SM News Evander Holyfieldjpg1

As the fighters resumed hostilities, suddenly a man paraglided into the arena and collided with the overhead lighting. His parachute got caught in the rigging, and he fell onto the top rope before toppling into the crowd, who wasted no time beating him. James Miller, more commonly known as ‘The Fan Man’, would go on to make more controversial interventions at major sporting events, including an FA Cup tie between Bolton Wanderers and Arsenal. The events of this fight were such a sensation that The Simpsons would parody them in the legendary episode ‘The Homer They Fall’.

Once Miller’s bruised body and ridiculous contraption were cleared from the area, the fighting resumed. Holyfield got the better of it, conserving his energy for eye-catching bursts at the end of rounds that captivated the watching judges. After the men went to war in a furious twelfth, the judges awarded Evander the win by majority decision, making him just the third heavyweight in history to regain the title from the man who defeated him for it.

The two men would once again go their separate ways, spending a two-year period fighting other opponents. Bowe won three fights with one no-contest, beating Herbie Hide for the WBO championship along the way. Holyfield endured a rockier road to the third fight, losing his newly-won belts to Michael Moorer in his next outing. He briefly retired after the fight, citing a heart complaint that he would later clarify had been misdiagnosed. Upon his return, he scored a solid points win over Ray Mercer.

The trilogy fight would be the only contest between the pair without a world title on the line. While Bowe was the reigning WBO champion going in, that particular belt did not enjoy the recognition it does today, and Holyfield chose not to compete for it in fear of hurting his ranking with the more established WBA, IBF and WBC groups.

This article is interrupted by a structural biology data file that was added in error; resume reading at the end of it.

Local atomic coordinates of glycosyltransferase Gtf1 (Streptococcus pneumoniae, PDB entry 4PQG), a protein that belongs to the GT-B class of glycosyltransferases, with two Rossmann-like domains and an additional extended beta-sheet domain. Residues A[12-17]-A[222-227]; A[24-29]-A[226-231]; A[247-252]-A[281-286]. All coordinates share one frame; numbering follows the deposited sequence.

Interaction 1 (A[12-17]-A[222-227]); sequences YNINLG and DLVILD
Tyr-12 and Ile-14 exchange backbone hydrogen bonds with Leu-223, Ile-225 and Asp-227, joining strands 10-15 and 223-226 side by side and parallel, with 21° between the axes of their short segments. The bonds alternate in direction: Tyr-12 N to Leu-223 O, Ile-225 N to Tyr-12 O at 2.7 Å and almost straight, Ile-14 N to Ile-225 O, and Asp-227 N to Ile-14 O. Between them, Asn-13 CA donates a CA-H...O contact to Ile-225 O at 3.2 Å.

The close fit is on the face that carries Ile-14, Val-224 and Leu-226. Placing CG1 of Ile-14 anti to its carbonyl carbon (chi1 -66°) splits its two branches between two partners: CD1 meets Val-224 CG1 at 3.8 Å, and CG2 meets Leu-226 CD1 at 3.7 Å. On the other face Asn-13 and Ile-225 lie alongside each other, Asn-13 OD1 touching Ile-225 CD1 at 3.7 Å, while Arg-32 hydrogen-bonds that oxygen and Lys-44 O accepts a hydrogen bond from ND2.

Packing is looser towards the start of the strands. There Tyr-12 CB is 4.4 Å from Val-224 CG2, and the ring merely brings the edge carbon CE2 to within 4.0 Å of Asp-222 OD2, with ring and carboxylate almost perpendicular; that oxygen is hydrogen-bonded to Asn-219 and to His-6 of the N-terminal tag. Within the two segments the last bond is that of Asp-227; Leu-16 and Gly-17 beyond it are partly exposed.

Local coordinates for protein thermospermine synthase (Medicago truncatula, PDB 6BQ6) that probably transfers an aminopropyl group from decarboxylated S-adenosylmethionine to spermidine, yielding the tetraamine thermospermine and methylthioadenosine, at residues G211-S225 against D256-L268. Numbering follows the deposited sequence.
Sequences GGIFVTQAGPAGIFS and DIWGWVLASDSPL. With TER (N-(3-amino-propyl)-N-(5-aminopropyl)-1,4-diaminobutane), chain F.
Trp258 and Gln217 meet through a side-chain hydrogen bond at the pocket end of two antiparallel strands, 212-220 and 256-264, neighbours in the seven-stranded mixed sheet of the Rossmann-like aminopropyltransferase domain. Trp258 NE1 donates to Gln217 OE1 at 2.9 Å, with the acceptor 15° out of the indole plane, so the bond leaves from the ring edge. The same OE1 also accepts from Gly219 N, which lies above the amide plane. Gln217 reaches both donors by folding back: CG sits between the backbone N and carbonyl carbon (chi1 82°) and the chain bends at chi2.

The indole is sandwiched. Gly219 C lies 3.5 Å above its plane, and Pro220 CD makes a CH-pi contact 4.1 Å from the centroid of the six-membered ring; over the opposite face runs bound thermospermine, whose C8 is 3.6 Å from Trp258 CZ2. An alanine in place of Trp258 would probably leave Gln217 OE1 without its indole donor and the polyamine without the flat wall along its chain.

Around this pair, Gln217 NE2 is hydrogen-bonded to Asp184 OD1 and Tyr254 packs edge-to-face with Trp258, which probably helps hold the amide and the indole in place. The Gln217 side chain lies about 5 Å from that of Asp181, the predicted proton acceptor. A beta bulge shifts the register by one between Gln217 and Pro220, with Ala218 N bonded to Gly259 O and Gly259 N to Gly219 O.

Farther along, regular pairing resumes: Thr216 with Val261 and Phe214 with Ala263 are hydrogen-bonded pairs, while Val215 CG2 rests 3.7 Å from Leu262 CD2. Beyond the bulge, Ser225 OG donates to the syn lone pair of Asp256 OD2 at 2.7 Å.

The lack of championships at stake did little to dull the action, as Bowe and Holyfield picked up where their remarkable first two fights left off. Perhaps the most violent and taxing of their bouts, both men were knocked down over the course of eight savage rounds. Ultimately, ‘Big Daddy’ would prove too much for the brave warrior. Holyfield was still swinging when he went down for the final time in the eighth round, and even answered the count of referee Joe Cortez. But the fight, and the trilogy, was over.

Riddick Bowe had a 2-1 advantage in the greatest heavyweight trilogy there ever was, but he did not end up having the best career of the pair. His next two fights were a pair of disqualification wins over Andrew Golota, who had out-fought Bowe in each bout before his frequent fouls got the best of him. Bowe wouldn’t fight for the next eight years, before returning for three low-key victories in the mid-2000s.

Holyfield would go down as one of the greatest heavyweights of all-time. Two fights after the third Bowe battle, he upset Mike Tyson to win a fourth heavyweight championship. Years later, he would add a record-breaking fifth, beating John Ruiz to clinch the WBA belt. Holyfield retired in 2011, before coming back for a farcical exhibition fight with Vitor Belfort this year.

But it is far better to remember the two warriors for what they were than what they are. In the mid-1990s, Riddick Bowe and Evander Holyfield gave us the greatest trilogy in the history of heavyweight boxing. We may never see three fights quite like these ever again.

Suggested Searches:
The Sportsman
Manchester United
Manchester City
Premier League
Sportsman HQ
72-76 Cross St
Manchester M2 4JG
We will not ask you to provide any personal information when using The Sportsman website. You may see advertisement banners on the site, and if you choose to visit those websites, you will accept the terms and conditions and privacy policy applicable to those websites. The link below directs you to our Group Privacy Policy, and our Data Protection Officer can be contacted by email at: [email protected]

All original material is Copyright © 2019 by The Sportsman Communications Ltd.
Other material is copyright their respective owners.